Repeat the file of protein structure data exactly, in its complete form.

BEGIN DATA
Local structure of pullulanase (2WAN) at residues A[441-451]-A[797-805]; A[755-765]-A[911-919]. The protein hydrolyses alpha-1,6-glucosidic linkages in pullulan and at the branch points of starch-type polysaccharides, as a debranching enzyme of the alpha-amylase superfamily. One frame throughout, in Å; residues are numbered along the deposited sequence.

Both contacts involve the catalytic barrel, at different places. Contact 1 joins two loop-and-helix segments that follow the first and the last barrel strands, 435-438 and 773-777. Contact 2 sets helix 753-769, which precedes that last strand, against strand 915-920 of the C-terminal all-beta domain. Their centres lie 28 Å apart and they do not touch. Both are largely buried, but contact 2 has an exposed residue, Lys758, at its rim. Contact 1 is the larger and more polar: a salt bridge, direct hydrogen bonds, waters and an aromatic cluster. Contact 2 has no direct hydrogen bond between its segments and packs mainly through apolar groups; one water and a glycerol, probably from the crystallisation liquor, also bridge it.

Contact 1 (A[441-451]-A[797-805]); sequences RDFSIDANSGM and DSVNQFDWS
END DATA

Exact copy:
Local structure of pullulanase (2WAN) at residues A[441-451]-A[797-805]; A[755-765]-A[911-919]. The protein hydrolyses alpha-1,6-glucosidic linkages in pullulan and at the branch points of starch-type polysaccharides, as a debranching enzyme of the alpha-amylase superfamily. One frame throughout, in Å; residues are numbered along the deposited sequence.

Both contacts involve the catalytic barrel, at different places. Contact 1 joins two loop-and-helix segments that follow the first and the last barrel strands, 435-438 and 773-777. Contact 2 sets helix 753-769, which precedes that last strand, against strand 915-920 of the C-terminal all-beta domain. Their centres lie 28 Å apart and they do not touch. Both are largely buried, but contact 2 has an exposed residue, Lys758, at its rim. Contact 1 is the larger and more polar: a salt bridge, direct hydrogen bonds, waters and an aromatic cluster. Contact 2 has no direct hydrogen bond between its segments and packs mainly through apolar groups; one water and a glycerol, probably from the crystallisation liquor, also bridge it.

Contact 1 (A[441-451]-A[797-805]); sequences RDFSIDANSGM and DSVNQFDWS